How To: Creating a Lighting Plan for your home.

Maybe you’ve moved into a new house, renovating your home or building a new home and need to plan the lighting from scratch or you’ve simply decided to update the lighting around your home – you should never treat lighting as an afterthought. Creating a proper lighting plan can be very useful as it makes searching for and buying appropriate light fittings and bulbs a whole lot less stressful, whilst ensuring the lighting you have decided on will have a positive impact within your home.

Many interior designers agree that the light you use within your home has just as much of an impact as the furniture – a poorly lit room can make even the most beautifully decorated and furnished room feel dull and lifeless. You may be thinking that creating a lighting plan requires a qualified electrician and an understanding of much of the technical jargon, but fear not, The Lighting Company has come up with a handful of simple steps that you can take to create your first ever lighting plan.

Getting Started

If you’re looking at new lighting solutions for multiple rooms in your home, you can begin by simply visiting each room with a pen and a piece of paper to write down the answers to some important questions you must ask yourself. You should ask yourself questions such as ‘what do I use this room for?’ ‘What time of the day does this room get used?’ ‘Where is the source of the natural light?’ By writing down the answers to these questions you can get a good idea of why your current lighting isn’t working for you. For example, you may find that the room is only used on an evening where you like to relax, such as the living room, but you only have a main ceiling light with no dimmer switch installed. You may also be interested to have a quick read of a fun interesting article by Robbie Lockyer, who walks you around a typical home offering insights and inspirations. An enjoyable read for if your looking at home to light your home!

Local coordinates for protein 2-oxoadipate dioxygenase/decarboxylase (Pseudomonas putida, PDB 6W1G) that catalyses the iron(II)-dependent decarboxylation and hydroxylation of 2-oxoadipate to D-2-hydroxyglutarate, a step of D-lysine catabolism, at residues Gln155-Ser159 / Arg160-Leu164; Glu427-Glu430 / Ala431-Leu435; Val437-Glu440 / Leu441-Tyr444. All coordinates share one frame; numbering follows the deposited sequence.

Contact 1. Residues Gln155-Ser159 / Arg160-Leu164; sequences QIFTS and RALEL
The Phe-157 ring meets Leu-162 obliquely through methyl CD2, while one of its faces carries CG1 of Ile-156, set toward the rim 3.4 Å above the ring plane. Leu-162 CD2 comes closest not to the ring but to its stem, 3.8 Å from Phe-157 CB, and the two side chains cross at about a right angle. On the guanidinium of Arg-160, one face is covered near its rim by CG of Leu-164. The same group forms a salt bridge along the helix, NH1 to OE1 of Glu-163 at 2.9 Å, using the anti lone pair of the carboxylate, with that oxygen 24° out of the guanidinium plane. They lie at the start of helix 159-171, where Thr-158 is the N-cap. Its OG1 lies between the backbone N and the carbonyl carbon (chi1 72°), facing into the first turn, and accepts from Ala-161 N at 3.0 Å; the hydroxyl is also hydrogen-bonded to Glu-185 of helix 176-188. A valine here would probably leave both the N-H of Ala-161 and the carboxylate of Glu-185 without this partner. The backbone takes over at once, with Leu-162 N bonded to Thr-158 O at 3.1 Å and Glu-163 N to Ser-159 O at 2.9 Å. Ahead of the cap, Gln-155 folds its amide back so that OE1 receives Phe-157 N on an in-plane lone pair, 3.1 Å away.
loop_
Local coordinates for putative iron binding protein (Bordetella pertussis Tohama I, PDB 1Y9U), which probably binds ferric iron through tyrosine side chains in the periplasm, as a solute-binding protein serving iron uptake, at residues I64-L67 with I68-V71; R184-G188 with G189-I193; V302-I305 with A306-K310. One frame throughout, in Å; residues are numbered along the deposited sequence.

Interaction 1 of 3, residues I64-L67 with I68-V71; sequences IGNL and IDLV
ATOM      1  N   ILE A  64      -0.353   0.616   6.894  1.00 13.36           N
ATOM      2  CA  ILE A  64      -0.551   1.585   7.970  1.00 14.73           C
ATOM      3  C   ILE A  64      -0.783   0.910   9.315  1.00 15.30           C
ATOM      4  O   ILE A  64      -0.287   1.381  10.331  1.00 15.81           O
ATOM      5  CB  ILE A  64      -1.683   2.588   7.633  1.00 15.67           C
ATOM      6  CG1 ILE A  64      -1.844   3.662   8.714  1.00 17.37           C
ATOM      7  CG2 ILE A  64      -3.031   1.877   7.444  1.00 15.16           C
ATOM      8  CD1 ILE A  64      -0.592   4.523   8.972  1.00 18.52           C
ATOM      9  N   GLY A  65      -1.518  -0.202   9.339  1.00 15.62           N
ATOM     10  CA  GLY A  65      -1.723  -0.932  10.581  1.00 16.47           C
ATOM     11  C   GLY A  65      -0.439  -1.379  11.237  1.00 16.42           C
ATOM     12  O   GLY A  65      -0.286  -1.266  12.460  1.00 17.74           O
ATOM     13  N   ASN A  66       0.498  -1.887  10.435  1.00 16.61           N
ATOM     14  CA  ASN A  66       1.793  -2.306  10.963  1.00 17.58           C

“Something like this!” – EllieD

Creating the Plan

It’s easy to point where you’d like to place your lights around the room, but to get a clear idea and an understanding of why you’re putting a light there, and if it’s necessary, then you need to draw out a plan of your room. It’s a good idea to use graph paper here as it helps if the drawing is somewhat to scale, although there’s no real harm if it’s not. Start by marking out the shape of the room with a pencil and ruler, including fixtures that can’t be re-arranged such as fireplaces, windows and doors. You can then add your large pieces of furniture such as your sofa and sideboards.

Now, using arrows mark which way people in the room are more likely to be facing – for example, if it’s the living room it may be the television. This helps because it’s rarely beneficial to place lights in your direct eye line. If this is the only place a light can be sighted make sure it’s a softer diffused light. Finally, using the answers that you wrote down during your initial walk around, you can mark where you’d like to place each light source and what sort of light it will be. For example a wall light that points downwards or one that points up.

Next you’ll need to consider how much light will be generated by the light fitting. Each room in your home will be a different size and need a different amount of light, a larger room will need more light, which means more bulbs in one light or multiple lights with a single bulb. A quick guide for working out how much light you’ll need is length times width of the room will give you the the square meterage of your room, allow about 25 watts per meter (or 250 lumens) as a guide. That tells you if your room is 10 meters square you’ll need 10 times 25w (or 250 lumens) that light can come from multiple sources a ceiling light and a couple of wall lights, or a lamp or two depending what you have room for.

Need to know more about LUMENS? if you like lots of detail you could lose yourself for hours in the tech blurb from light bulb manufacturers, our quick guide to lumens may help also there’s also lots about lumens on Wiki which gives an independent view

Often professional lighting designers will draw a line from the light switch to the light fittings. This represents the electrical cable and will show you if you need to add additional lighting circuits. Consulting an electrician is a great idea they’ll tell you how easy it would be to achieve another circuit in your home. If you have the chance to add additional circuits for lighting do this before decorating. As mentioned earlier sometimes lighting is an after thought and you may be looking at improving your lighting without disturbing your decoration. Sadly it’s at this point most people wish they’d considered lighting before decorating.

We can help!

I know I’m showing off here, but our team are experts in lighting – it’s our specialist subject! Speak to There are always ways to improve most lighting schemes and if anyone can help it’s The Lighting Company.

Once you’re happy with the plan you’ve made, go shopping for your fixtures and fittings. It makes life a lot easier when you’re browsing through a store already knowing exactly what you need!

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